Document Type


Journal/Book Title/Conference

Agricultural Air Quality, Washington DC, USA

Publication Date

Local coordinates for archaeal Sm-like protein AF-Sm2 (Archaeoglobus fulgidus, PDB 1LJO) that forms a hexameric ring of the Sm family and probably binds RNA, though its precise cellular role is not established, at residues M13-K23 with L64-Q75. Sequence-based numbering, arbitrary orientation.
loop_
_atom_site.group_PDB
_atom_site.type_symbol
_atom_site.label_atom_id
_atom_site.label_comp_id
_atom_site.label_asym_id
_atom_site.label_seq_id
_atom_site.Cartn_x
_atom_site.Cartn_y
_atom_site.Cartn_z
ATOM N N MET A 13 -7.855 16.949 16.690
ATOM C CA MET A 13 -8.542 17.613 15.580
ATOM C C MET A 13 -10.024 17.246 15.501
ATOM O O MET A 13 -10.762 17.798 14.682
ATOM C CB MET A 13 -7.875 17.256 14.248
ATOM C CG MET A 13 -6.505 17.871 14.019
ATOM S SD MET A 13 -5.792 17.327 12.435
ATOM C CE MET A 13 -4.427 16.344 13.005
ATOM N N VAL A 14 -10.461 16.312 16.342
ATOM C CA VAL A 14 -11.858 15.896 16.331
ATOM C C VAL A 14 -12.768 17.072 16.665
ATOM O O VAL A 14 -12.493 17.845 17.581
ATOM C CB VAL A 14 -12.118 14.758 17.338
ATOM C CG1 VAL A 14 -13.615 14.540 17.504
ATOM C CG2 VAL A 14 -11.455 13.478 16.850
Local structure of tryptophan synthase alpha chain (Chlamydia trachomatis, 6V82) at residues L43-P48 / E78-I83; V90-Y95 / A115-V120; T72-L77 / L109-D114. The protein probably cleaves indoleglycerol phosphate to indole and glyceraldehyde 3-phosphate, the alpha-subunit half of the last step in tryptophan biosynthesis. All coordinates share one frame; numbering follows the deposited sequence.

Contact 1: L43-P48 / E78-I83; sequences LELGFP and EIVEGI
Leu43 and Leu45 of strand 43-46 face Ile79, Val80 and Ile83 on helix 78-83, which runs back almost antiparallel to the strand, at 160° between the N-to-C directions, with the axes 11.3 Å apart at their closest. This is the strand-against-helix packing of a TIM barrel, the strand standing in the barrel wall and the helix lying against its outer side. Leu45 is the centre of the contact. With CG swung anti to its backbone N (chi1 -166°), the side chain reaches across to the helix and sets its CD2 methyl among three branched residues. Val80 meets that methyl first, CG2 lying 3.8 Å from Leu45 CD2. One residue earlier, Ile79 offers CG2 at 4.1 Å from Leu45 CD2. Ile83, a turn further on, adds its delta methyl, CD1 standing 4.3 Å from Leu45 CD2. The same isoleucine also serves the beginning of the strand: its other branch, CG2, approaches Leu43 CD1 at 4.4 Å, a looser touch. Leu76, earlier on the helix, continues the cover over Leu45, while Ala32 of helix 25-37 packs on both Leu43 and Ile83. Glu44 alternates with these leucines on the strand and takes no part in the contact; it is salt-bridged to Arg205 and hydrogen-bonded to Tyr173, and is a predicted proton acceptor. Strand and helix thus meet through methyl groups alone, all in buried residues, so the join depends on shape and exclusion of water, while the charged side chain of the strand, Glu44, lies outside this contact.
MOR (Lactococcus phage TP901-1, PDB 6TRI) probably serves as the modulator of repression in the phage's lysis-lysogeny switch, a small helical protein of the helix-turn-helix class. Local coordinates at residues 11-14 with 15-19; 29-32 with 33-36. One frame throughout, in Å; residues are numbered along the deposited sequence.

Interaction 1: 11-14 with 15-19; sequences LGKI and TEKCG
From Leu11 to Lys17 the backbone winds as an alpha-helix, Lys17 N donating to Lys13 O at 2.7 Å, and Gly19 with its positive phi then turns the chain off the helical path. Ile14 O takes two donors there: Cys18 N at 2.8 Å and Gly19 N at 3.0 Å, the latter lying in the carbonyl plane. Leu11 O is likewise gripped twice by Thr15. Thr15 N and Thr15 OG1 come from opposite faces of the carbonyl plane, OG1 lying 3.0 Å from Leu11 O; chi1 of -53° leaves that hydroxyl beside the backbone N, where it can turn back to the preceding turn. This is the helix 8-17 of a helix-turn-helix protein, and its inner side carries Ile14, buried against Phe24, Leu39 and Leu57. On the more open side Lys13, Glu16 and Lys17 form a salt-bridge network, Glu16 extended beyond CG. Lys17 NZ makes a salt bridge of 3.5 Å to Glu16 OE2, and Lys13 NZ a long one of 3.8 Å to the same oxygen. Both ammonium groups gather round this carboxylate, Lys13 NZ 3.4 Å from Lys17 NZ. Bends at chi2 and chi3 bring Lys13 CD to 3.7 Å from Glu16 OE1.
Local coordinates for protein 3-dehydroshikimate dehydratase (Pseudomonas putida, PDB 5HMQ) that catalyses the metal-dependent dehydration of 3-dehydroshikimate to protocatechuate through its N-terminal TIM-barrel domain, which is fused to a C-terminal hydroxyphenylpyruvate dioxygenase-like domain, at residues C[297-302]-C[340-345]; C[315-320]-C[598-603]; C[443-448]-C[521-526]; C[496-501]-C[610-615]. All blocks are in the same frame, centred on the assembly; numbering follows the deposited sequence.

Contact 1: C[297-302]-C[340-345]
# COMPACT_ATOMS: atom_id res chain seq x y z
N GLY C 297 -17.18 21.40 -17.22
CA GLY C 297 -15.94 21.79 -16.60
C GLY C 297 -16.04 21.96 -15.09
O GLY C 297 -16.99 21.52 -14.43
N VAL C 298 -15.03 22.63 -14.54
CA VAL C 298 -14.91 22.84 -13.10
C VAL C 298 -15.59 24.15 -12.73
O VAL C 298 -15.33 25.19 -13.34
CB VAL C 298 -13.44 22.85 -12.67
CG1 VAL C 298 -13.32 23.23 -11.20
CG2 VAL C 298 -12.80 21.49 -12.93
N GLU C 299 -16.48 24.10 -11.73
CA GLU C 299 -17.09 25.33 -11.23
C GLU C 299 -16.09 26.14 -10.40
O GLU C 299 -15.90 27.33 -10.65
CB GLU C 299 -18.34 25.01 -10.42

Agricultural operations produce a variety of particulates and gases that influence air quality. Agriculture, through wind erosion, tillage and harvest operations, burning, diesel-powered machinery and animal production operations, is a source of particulate matter that can enter human lungs and cause pulmonary problems. Animal production operations can be a source of gaseous emissions such as ammonia, odor-causing volatile organic compounds, hydrogen sulfide, greenhouse gases (methane, nitrous oxides) and airborne pathogens. These emissions can negatively impact human health, property values, and the environment. The presence of buildings and other structures often make whole facility measurement capability a requirement for understanding the source strength and characteristics. The ability to use standoff methods to determine the movement and concentrations of emissions on a whole facility basis opens new capabilities for model development and verification. An integrated system to measure whole facility emission was designed to characterize the complex structures and temporally dependent emission rates often associated with production operations. This approach combines state of the art standoff measurement techniques with standard point source monitoring equipment to provide the calibrated, high spatial and temporal frequency data required to develop and validate the models required for emission reduction and regulation. This effort includes the design, construction and operation of a new multi-wavelength lidar developed to map and track particle emissions. The lidar incorporates a laser emitting simultaneous, pulsed NdYAG laser radiation at 355, 532 and 1064 nm at a pulse frequency of 10 kHz. The system also includes open path FTS measurements for integrated chemical concentrations, and state-of-the-art point measurements of turbulence, particulate and gas concentrations. This approach was evaluated in a multidisciplinary atmospheric study at a swine production farm in Iowa. Aerosol plumes emitted from the facility were prominent phenomena, and their variations with temperature, turbulence, stability and feed cycle were studied, using arrays of particle samplers and turbulence detectors. Other lidar measurements focused on air motion as seen by long duration scans of the farm region. Successful operation of this system confirms the value of the multidimensional approach for the determination of agricultural emissions in the complex terrain often accompanying production facilities.